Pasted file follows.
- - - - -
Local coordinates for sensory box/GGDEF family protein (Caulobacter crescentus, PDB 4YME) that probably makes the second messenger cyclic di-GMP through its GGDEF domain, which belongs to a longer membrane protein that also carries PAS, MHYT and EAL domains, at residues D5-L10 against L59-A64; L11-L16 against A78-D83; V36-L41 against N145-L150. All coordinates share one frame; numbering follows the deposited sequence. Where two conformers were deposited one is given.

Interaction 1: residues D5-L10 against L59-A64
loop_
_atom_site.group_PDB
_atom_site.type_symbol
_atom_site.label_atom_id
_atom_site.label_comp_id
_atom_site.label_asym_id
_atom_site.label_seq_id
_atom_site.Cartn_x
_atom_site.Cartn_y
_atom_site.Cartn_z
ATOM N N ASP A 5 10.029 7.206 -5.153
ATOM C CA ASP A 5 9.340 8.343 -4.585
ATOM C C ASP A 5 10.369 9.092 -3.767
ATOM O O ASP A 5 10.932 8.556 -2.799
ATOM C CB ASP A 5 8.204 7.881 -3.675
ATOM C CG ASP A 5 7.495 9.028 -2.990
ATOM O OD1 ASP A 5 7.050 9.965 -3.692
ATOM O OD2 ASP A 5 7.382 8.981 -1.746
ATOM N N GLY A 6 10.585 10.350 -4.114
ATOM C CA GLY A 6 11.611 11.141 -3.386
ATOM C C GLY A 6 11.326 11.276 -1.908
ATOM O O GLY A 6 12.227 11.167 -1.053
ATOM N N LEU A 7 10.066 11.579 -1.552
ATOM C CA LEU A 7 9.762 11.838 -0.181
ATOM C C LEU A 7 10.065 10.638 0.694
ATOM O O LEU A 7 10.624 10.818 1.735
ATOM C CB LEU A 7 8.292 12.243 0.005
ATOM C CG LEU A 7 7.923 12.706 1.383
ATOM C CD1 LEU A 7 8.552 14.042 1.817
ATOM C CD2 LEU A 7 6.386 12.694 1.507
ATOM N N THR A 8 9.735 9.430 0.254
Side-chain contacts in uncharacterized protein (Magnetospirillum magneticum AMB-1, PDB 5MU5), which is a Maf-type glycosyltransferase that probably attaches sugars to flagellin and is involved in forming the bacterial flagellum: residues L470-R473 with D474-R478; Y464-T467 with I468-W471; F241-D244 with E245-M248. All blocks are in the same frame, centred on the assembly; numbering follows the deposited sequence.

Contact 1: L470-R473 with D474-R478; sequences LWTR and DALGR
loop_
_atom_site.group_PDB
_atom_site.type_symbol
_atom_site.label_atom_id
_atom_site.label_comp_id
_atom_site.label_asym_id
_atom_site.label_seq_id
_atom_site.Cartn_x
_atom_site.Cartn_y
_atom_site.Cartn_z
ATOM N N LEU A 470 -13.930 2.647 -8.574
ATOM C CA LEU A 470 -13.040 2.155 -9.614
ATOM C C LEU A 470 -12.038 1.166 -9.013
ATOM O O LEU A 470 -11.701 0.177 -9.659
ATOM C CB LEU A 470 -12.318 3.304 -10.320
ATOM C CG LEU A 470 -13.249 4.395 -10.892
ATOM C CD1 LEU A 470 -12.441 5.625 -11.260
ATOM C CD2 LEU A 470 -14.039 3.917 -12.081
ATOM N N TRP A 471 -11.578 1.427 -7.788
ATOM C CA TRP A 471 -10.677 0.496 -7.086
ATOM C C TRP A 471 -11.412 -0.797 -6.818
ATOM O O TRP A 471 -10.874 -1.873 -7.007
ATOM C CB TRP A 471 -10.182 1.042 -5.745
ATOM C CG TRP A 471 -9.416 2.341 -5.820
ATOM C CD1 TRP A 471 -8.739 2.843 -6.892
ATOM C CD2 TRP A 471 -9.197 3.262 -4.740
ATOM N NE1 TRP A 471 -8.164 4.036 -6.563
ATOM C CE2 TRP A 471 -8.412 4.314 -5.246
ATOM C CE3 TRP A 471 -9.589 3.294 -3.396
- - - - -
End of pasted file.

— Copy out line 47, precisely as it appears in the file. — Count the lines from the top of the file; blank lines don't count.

ATOM C CA LEU A 470 -13.040 2.155 -9.614